Condensate carbon dioxide separated from the gas feed stream in the lower portion of absorber 26 is withdrawn from the absorber at 500 p.s.i.a. and 60 F. and expanded through expander 37 to 80 p.s.i.a. and 67 F. Carbon dioxide at the reduced pressure is split into two streams asY previously described. One of the streams, amounting to approximately 15.9 mols per hour, is passed in heat exchange with lean absorbent (heater exchanger 36), cooling the lean absorbent from 45 F. to 60 F. and vaporizing carbon dioxide. The remainder of the liquid carbon dioxide (28.3 mols per hour) supplemented by an additional 18.7 mols per hour liquid carbon dioxide from the refrigeration cycle (compressor 101, cooler 102, and expander 103) is passed in heat exchange With the incoming raw feed gas cooling the feed gas stream (in heat exchanger 24) from 25.5 F. to 58 F. The vaporized carbon dioxide streams from the lean oil heat exchange and from the feed gas heat exchange are combined and passed (through exchanger 23) in indirect heat exchange with the incoming feed gas, warming the carbon dioxide stream to about 5 F. The carbon dioxide is yagain split into two streams, one of which is expanded from 80 p.s.i.a. and 5 F. to 20 p.s.i.a and 102 F. (in expansion engine 41). This stream amounts to approximately 44.2 mols per hour. The cold carbon dioxide from the expansion engine is passed in heat exchange with theincoming feed gas stream in successive heat exchange steps as illustrated in the iigure (exchangers 25, 23 and 22), in which the carbondioxide stream is warmed successively to 67 F., 5 F. and 65 F. The carbon dioxide at 65 F. is discharged from the system at approximately atmospheric pressure. The other stream of gaseous carbon dioxide, at 5 F., is passed in heat exchange with incoming Ifresh -feed wherein it is warmed-to 65 F. (exchanger 22). This stream of carbon dioxide, amounting to about 18.7 mols per hour-is compressedl to 1000 p.s.i.a. in compressor l101, cooled ,to F. in.. cooler 102 effecting condensation of thecarbon dioxide,` expanded to 80 p.s.i.a. in expander 103 and recirculated to line 39, as illustrated in the ligure, to supply additional refrigeration for cooling and partially condensing the` incoming feed gas stream. l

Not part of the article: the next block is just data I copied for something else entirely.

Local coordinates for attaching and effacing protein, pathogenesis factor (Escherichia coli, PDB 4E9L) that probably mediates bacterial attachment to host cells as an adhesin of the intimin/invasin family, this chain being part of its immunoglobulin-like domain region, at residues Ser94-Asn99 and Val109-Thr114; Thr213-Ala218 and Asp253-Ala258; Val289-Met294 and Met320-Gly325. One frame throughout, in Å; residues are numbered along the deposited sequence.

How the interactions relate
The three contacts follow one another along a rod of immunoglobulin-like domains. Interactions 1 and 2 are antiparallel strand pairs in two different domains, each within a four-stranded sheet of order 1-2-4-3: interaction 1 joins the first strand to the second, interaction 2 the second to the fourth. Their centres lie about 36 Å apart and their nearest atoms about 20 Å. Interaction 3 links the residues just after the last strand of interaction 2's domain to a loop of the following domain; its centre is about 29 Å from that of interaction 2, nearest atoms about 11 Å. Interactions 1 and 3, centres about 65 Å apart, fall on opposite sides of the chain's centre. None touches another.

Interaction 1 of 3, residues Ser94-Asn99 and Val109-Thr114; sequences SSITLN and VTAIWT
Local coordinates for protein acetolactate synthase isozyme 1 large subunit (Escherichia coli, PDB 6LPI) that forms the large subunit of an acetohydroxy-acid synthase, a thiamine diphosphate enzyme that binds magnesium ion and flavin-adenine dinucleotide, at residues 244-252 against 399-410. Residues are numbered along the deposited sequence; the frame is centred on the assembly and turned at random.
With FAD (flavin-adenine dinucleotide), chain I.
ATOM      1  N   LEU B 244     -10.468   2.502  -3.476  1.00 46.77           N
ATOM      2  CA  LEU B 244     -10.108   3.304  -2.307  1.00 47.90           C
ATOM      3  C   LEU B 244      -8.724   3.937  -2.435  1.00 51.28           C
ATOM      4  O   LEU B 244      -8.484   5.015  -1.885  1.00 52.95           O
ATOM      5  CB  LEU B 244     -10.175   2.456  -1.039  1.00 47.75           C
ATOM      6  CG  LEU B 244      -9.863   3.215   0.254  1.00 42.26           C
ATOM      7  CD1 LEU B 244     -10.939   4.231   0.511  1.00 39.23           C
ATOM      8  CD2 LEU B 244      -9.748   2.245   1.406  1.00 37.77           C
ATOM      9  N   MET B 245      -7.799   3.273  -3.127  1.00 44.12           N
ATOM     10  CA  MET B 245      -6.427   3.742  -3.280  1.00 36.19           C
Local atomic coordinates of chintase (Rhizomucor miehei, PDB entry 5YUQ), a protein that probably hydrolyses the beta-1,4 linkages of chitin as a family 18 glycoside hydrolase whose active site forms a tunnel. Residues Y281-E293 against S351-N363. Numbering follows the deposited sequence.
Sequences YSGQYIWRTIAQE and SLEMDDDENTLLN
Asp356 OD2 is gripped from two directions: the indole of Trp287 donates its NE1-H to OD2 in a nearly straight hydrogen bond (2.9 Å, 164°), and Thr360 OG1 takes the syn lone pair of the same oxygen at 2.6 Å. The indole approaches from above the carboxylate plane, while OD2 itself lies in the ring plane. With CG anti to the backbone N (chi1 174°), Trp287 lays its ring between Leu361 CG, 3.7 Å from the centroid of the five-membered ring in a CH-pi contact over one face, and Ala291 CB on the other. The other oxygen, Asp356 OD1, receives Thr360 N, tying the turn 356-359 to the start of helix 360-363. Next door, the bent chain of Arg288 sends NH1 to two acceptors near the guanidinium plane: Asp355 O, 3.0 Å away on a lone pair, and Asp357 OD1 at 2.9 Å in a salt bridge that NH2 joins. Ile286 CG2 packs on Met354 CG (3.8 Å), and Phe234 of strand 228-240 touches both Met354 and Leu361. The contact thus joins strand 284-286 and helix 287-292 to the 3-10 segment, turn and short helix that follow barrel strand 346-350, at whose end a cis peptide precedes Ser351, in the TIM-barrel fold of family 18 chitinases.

. EXAMPLE 2 A gas stream consisting of carbon dioxide and hydro-V gen and containing 1.19 mols carbon dioxide per mol of hydrogen is supplied to the CO2 removal system as illustrated and described above, at 80 F. and 515 p.s.i.a. at the rate of 84,595 s.c.f.h. (standard cubic feet per hour at 60 F. and 14. 7 p.s.i.a.). The feed contains"l02.0 mols hydrogen and 121.2 mols carbon dioxide. In pass-` ingthrough the heat exchangers 22, 23, 24, and 25, the feed gas stream is cooled successively to 40 F., 10.1 F., 56.2 F. and 60 F. by indirect heat exchange with various process streams; the resulting partially condensed feed stream is introduced into the lower portion of the absorber at 500 p.s.i.a. and 60 F. In this example, 97.3 mols of carbon dioxide, or about 80 percent of the carbon dioxide in the feed, is condensed.
Stoddard solvent at 60 F. is introduced at the rate of mols per hour into the top of absorber 26 through line 27. The absorber -is operated at 500 p.s.i.a.
The cold hydrogen-rich product gas at 60 F. from the top of absorber 26 is passed through heat exchanger` 2li-where it absorbs heat from the incoming gas stream, raising the temperature of the product gas to about 5 F.',then through heat exchanger 22, where the product, gas is warmed up to 69 F. at which temperature it is discharged through line 28. v
Rich absorbent withdrawn from the lower portion of the absorber at 47.7 F. and 500 p.s.i.a. is expanded through expander 29 to 20 p.s.i.a. and 55.5 F. The cold expanded absorbent passes in heat exchange with warmlean absorbent at 80 F. and 500 p.s.i.a. in heat exchanger 31 wherein the rich absorbent is warmed .to` 63 F. while the lean absorbent is cooled to 45 F.